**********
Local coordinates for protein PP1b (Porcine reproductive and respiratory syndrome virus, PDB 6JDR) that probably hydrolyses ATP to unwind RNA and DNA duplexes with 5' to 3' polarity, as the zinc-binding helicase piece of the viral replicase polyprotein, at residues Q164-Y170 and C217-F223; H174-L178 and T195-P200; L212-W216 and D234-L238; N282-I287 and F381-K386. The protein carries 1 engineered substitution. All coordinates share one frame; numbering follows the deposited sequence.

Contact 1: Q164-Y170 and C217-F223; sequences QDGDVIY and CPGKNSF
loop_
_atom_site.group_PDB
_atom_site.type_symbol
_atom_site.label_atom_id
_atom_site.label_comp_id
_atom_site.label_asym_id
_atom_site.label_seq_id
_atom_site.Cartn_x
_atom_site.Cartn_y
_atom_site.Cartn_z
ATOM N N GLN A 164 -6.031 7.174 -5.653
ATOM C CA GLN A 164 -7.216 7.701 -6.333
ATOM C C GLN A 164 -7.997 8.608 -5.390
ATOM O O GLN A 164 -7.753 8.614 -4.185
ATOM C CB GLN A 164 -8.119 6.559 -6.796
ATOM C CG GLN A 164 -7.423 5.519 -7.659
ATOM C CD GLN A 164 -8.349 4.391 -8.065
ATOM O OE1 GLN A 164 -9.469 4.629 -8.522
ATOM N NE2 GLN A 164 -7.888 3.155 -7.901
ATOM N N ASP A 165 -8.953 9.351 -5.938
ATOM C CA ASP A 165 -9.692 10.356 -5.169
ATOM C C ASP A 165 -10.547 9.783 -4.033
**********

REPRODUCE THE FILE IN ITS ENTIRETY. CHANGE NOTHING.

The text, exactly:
Local coordinates for protein PP1b (Porcine reproductive and respiratory syndrome virus, PDB 6JDR) that probably hydrolyses ATP to unwind RNA and DNA duplexes with 5' to 3' polarity, as the zinc-binding helicase piece of the viral replicase polyprotein, at residues Q164-Y170 and C217-F223; H174-L178 and T195-P200; L212-W216 and D234-L238; N282-I287 and F381-K386. The protein carries 1 engineered substitution. All coordinates share one frame; numbering follows the deposited sequence.

Contact 1: Q164-Y170 and C217-F223; sequences QDGDVIY and CPGKNSF
loop_
_atom_site.group_PDB
_atom_site.type_symbol
_atom_site.label_atom_id
_atom_site.label_comp_id
_atom_site.label_asym_id
_atom_site.label_seq_id
_atom_site.Cartn_x
_atom_site.Cartn_y
_atom_site.Cartn_z
ATOM N N GLN A 164 -6.031 7.174 -5.653
ATOM C CA GLN A 164 -7.216 7.701 -6.333
ATOM C C GLN A 164 -7.997 8.608 -5.390
ATOM O O GLN A 164 -7.753 8.614 -4.185
ATOM C CB GLN A 164 -8.119 6.559 -6.796
ATOM C CG GLN A 164 -7.423 5.519 -7.659
ATOM C CD GLN A 164 -8.349 4.391 -8.065
ATOM O OE1 GLN A 164 -9.469 4.629 -8.522
ATOM N NE2 GLN A 164 -7.888 3.155 -7.901
ATOM N N ASP A 165 -8.953 9.351 -5.938
ATOM C CA ASP A 165 -9.692 10.356 -5.169
ATOM C C ASP A 165 -10.547 9.783 -4.033